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5 facts you should know about U.S. Drought Monitor

You can be a part of the national system by reporting drought conditions in your state.

Mindy Ward, Editor, Missouri Ruralist

June 6, 2023

3 Min Read
Close-up of cracked earth beneath cornstalks
DRY OUT: Prolonged dry weather continues to stretch across much of the Plains and into the Midwest, creating pockets of exceptional drought, according to the U.S. Drought Monitor. Farmers may see disaster declarations if precipitation doesn’t arrive soon. ozdigital/Getty Images

Drought is on the mind of many farmers and ranchers, but do you ever wonder who is making that declaration?

Since 1999, the National Drought Mitigation Center at the University of Nebraska-Lincoln, the National Oceanic and Atmospheric Administration, and USDA teamed up to create the U.S. Drought Monitor. It is a map of the entire country showing locations with minimal to exceptionally dry pockets. Creating this map is the job of a team of trained climatologists and meteorologists known as “authors” from all three entities.

Federal, state and local agencies rely on the U.S. Drought Monitor map to make disaster declarations. For instance, USDA uses it to determine a producer’s eligibility for certain drought assistance programs, such as the Livestock Forage Disaster Program and emergency haying or grazing on Conservation Reserve Program acres. The data is also used to “fast-track” secretarial drought disaster designations.

Here are five facts about the declaration process from the U.S. Drought Monitor:

1. There are five levels of intensity. The map looks at the entire country, identifying areas of drought using colors and labels. These include:

  • none = white

  • abnormally dry (D0) = yellow

  • moderate (D1) = tan

  • severe (D2) = orange

  • extreme (D3) = red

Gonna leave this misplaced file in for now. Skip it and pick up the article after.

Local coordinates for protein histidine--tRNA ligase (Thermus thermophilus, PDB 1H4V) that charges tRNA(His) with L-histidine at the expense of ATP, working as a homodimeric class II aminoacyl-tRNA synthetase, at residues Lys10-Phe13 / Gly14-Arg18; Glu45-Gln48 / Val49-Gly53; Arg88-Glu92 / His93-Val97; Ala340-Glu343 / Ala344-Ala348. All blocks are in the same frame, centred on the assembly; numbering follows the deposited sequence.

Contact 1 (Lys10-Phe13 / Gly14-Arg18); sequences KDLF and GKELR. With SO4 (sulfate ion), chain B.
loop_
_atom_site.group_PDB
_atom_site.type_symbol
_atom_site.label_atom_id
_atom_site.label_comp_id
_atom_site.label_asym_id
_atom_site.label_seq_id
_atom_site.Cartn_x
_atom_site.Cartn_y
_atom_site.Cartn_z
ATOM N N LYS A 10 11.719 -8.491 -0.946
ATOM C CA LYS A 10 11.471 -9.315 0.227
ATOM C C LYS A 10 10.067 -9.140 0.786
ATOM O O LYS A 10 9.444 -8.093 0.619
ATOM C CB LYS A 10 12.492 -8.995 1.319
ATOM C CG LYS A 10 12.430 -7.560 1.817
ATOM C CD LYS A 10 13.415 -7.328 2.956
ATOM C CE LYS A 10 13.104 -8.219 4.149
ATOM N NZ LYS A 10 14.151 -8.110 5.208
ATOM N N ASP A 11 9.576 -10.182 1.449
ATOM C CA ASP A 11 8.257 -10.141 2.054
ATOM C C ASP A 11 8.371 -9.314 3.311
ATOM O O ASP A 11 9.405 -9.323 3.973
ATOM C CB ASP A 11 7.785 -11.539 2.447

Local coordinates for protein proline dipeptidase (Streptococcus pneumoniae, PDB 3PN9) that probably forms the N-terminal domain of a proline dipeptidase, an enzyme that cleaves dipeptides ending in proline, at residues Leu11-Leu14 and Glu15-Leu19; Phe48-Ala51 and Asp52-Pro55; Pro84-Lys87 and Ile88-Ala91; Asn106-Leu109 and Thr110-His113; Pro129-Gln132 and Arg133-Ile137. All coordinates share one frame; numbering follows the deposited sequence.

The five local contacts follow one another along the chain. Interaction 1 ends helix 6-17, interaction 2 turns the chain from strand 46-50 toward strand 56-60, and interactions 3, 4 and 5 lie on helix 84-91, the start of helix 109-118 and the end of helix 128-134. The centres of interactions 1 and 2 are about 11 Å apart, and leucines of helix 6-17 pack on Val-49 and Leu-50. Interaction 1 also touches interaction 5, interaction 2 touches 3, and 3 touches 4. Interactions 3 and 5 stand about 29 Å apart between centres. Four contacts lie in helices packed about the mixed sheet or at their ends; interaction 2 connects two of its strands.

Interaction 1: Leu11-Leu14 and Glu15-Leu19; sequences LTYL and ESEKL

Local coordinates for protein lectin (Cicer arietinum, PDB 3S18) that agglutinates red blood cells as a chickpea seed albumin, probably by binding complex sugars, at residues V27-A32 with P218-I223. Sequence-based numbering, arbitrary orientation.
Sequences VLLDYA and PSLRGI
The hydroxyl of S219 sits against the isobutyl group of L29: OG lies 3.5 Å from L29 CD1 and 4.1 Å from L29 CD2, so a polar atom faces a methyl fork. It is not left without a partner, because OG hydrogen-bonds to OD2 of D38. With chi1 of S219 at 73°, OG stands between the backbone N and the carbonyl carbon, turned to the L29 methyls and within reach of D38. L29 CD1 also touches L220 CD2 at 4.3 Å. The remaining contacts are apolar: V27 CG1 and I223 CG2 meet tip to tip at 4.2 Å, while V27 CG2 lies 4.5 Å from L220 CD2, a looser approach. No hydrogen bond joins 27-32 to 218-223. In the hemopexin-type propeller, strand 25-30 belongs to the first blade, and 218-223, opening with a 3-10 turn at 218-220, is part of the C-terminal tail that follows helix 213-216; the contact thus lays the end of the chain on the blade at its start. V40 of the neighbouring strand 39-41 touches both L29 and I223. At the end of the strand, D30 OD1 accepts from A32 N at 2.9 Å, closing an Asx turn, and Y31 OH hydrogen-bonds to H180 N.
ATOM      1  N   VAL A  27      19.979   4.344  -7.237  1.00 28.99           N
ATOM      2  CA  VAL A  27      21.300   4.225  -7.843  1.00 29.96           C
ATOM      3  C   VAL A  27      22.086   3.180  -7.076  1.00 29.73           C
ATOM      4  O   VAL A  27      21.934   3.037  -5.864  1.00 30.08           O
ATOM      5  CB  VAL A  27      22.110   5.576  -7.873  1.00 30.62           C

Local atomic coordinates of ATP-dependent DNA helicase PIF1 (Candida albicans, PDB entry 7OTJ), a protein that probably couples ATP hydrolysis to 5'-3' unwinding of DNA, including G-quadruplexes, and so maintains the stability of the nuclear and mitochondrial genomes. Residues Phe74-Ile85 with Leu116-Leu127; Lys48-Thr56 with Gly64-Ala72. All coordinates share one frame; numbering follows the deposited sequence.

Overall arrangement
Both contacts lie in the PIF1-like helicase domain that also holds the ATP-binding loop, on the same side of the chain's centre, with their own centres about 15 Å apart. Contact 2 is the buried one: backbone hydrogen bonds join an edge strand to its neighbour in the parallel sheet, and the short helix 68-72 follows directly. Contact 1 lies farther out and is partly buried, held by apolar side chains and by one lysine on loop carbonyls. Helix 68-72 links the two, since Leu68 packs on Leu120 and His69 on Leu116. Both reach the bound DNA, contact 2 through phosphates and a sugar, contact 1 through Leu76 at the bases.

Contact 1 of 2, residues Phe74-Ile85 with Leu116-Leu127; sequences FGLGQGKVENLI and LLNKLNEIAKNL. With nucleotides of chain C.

• exceptional (D4) = brown

2. The U.S. Drought Monitor map uses more than precipitation data. Experts look at indicators beyond simply water, such as streamflow, reservoir levels, temperature and evaporative demand, soil moisture, and vegetation health. The final map considers all the data points. But it is more than just the statistics. Map authors also talk with experts across the country and use information about drought effects from media and the public.

3. A person updates the map. The Drought Monitor map is released every Thursday, but it is not computer generated. Each week, a map author — a trained climatologist or meteorologist — processes and analyzes data to update it.

4.  The Drought Monitor provides a current snapshot, not a forecast. The map is a glimpse in time of drought conditions during the most recent week. It uses only data for the week that ended the preceding Tuesday, so it does not include rain that falls on Wednesday before the release. The rationale: It provides a consistent, week‐to‐week product and gives the author a window to assess the data and produce a final map.

5. You can be part of the drought-monitoring process. Farmers can contact the author to share if drought conditions are worse in their area than what the Drought Monitor shows. Often this information prompts a closer look at all available data for that specific area, to see whether measurements of precipitation, temperature, soil moisture and other indicators verify farmer-submitted reports. It is simple to file a report via Condition Monitoring Observer Reports. There is even a QR code on the page to scan.

For more information on the U.S. Drought Monitor, visit the website.

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About the Author(s)

Mindy Ward

Editor, Missouri Ruralist

Mindy resides on a small farm just outside of Holstein, Mo, about 80 miles southwest of St. Louis.

After graduating from the University of Missouri-Columbia with a bachelor’s degree in agricultural journalism, she worked briefly at a public relations firm in Kansas City. Her husband’s career led the couple north to Minnesota.

There, she reported on large-scale production of corn, soybeans, sugar beets, and dairy, as well as, biofuels for The Land. After 10 years, the couple returned to Missouri and she began covering agriculture in the Show-Me State.

“In all my 15 years of writing about agriculture, I have found some of the most progressive thinkers are farmers,” she says. “They are constantly searching for ways to do more with less, improve their land and leave their legacy to the next generation.”

Mindy and her husband, Stacy, together with their daughters, Elisa and Cassidy, operate Showtime Farms in southern Warren County. The family spends a great deal of time caring for and showing Dorset, Oxford and crossbred sheep.

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